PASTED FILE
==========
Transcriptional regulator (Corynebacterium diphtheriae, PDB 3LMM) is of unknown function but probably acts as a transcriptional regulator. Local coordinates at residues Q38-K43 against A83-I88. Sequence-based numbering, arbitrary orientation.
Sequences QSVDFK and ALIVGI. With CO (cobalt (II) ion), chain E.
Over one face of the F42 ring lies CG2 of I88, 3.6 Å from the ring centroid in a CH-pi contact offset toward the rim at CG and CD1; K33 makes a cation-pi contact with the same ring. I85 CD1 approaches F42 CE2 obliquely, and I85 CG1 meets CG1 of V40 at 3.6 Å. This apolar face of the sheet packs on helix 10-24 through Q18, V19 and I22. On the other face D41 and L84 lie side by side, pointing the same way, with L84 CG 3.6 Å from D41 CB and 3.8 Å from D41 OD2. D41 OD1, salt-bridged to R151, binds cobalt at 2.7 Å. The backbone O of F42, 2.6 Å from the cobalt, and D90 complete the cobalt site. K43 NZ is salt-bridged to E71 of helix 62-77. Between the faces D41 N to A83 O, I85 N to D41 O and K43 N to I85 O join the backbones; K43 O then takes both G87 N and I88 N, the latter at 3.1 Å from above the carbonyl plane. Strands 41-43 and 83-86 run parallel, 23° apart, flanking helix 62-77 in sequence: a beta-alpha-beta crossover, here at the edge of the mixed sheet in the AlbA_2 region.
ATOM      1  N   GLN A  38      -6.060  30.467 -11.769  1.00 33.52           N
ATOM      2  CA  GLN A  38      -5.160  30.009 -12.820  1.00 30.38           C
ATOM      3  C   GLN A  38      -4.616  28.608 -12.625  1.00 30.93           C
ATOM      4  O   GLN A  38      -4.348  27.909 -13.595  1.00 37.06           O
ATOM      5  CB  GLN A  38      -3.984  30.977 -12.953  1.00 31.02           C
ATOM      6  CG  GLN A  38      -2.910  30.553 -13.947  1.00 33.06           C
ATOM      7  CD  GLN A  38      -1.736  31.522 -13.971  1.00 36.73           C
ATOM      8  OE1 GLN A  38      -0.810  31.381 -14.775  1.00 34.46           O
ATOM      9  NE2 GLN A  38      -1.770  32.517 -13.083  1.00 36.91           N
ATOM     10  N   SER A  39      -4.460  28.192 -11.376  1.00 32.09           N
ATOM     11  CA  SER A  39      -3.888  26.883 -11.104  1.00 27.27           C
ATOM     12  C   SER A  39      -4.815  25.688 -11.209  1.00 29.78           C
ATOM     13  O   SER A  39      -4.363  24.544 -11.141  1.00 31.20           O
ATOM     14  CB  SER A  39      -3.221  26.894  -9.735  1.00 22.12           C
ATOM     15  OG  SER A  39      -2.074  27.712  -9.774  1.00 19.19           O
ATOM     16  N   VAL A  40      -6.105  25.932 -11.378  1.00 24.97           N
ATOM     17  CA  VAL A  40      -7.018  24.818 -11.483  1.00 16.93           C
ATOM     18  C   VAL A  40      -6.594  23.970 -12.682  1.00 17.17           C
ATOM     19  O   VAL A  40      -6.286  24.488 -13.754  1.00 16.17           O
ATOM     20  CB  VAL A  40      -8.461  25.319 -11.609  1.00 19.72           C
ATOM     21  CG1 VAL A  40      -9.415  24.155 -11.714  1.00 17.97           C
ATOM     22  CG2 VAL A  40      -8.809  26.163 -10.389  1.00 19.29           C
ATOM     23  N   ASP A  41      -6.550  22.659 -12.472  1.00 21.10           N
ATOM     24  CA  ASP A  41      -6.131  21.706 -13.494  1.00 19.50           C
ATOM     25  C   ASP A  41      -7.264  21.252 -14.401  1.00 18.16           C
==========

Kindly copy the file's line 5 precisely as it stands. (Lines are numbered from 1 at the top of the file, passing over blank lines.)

ATOM      2  CA  GLN A  38      -5.160  30.009 -12.820  1.00 30.38           C